Family Values

Family Values

Sunday, March 29, 2020

Norm and Conni Bjornnes were instilled with the value of philanthropy at a young age. They continue to give to this day.

 

From a young age, Norm Bjornnes had a knack for business. As a child, he ran a number of businesses, including lawn mowing, snowblowing, and even an 8-track duplication service. With an entrepreneurial spirit and a family that emphasized the value of education in providing opportunity, it’s no surprise that after he graduated high school in 1970, he enrolled at the University of Minnesota’s business school (more than a decade before it would take the Carlson School name). He’d finish his degree by December 1972, enroll in the University of Minnesota Law School, and go on to lead a successful career. Bjornnes credits much of his success to the education he received at the University of Minnesota. “My education at the University of Minnesota let me lead the type of life that I always wanted,” he says.

Norm and Conni Bjornnes
Norm and Conni Bjornnes

Paying it Forward

Philanthropy has deep roots in the family. When Norm was a teenager, his father took the family on a mission trip to Madagascar where he performed dental services—and he did so on his own dime. It was a financial risk, especially because Norm’s older brother was nearing college, but his parents’ values guided the decision. “They believed strongly in giving back with time and treasure,” Norm says. He and his wife, Conni, carry on the tradition by giving to many causes, including generous support to the University of Minnesota. They joined with others in the Law School to create a scholarship that honored a classmate. The family also set up several scholarships themselves: one in the Dental School in honor of Norm’s father, one in the College of Liberal Arts for his sister, and two in the Carlson School—one for undergraduate education, the other for study abroad. The Bjornnes family says they give to pay it forward. “So many of these students are bright and excited for their futures,” Norm says. “But it’s those last few thousand dollars that can make or break their ability to attend.” Their support for study abroad was particularly influenced by their love of global travel and what that has taught them over the years. “So much of what you learn isn’t from a book—it’s from experiencing the world,” says Conni. “When our kids studied abroad, they had a great time and grew immensely from it. But it can be a financial burden, so that’s something we wanted to help with.”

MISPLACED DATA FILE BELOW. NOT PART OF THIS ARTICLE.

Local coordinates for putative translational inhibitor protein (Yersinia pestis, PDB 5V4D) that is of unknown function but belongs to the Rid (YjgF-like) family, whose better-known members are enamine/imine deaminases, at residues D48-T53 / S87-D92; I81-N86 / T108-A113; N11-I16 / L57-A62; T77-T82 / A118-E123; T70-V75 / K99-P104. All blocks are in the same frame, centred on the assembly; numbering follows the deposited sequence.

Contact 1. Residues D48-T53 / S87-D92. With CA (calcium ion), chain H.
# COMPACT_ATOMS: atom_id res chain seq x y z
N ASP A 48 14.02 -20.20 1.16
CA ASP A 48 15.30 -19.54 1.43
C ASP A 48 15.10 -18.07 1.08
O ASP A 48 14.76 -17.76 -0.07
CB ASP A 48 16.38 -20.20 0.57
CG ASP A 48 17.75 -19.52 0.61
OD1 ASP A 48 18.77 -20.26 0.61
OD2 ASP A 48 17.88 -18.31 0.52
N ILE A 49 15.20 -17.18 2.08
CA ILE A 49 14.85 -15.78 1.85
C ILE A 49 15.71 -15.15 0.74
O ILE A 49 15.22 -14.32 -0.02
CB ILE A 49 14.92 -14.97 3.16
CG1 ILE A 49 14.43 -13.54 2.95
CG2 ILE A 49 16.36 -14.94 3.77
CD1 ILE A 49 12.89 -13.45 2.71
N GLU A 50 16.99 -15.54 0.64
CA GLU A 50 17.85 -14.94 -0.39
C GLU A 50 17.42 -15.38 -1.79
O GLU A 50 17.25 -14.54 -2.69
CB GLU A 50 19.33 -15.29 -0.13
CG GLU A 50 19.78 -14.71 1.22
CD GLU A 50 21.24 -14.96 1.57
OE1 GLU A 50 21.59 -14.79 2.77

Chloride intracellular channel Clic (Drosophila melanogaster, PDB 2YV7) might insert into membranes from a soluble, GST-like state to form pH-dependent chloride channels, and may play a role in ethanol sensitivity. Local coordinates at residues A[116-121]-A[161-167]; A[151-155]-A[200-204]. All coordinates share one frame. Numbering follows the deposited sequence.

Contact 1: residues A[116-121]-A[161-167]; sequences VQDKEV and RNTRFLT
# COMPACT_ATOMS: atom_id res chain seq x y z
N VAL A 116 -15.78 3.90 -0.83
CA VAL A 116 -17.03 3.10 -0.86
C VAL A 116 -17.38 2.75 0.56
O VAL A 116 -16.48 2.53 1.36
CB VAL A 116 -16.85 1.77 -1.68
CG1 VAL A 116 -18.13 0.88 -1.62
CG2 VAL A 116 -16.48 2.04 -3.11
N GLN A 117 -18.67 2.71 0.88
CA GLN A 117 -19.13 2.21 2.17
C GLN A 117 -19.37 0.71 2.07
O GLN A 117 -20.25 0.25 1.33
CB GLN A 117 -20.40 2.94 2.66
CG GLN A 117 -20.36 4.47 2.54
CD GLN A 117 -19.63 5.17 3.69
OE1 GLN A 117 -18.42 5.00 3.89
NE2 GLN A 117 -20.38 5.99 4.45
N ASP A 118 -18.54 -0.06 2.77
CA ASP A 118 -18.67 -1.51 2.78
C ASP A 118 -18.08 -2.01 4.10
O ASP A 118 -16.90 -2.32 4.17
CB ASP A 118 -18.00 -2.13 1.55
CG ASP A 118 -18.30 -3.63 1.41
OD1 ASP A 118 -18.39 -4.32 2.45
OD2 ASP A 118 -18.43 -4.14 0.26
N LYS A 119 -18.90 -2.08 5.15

“So much of what you learn isn’t from a book—it’s from experiencing the world.”

– Conni Bjornnes

A Future of Family Giving

As they look ahead to the next several decades, the Bjornneses say they intend to focus on their family, spend time traveling, and continue a life of learning. “I’m passionate about learning something new every day,” Norm says. “I’ll be learning until the day I die.” They also intend to increase the amount they’re giving to the Carlson School and the University of Minnesota. “The University of Minnesota is a beacon for the state of Minnesota, and I hope every alum is proud and helps it pursue its mission,” Norm says. “Its importance can never be underestimated.” The Bjornneses hope their giving will inspire others to give to their own causes— in whatever amount they are able. “Whatever you can give is important,” Conni says. “People think that unless they’re giving a big gift that they aren’t making a difference, but that’s just not true. Every little bit adds up— and it helps.”

This article appeared in the Spring 2020 alumni magazine

This issue of our alumni magazine focuses on our world, how we take part in it, and how we, as a community, are making it a better place.

Spring 2020 table of contents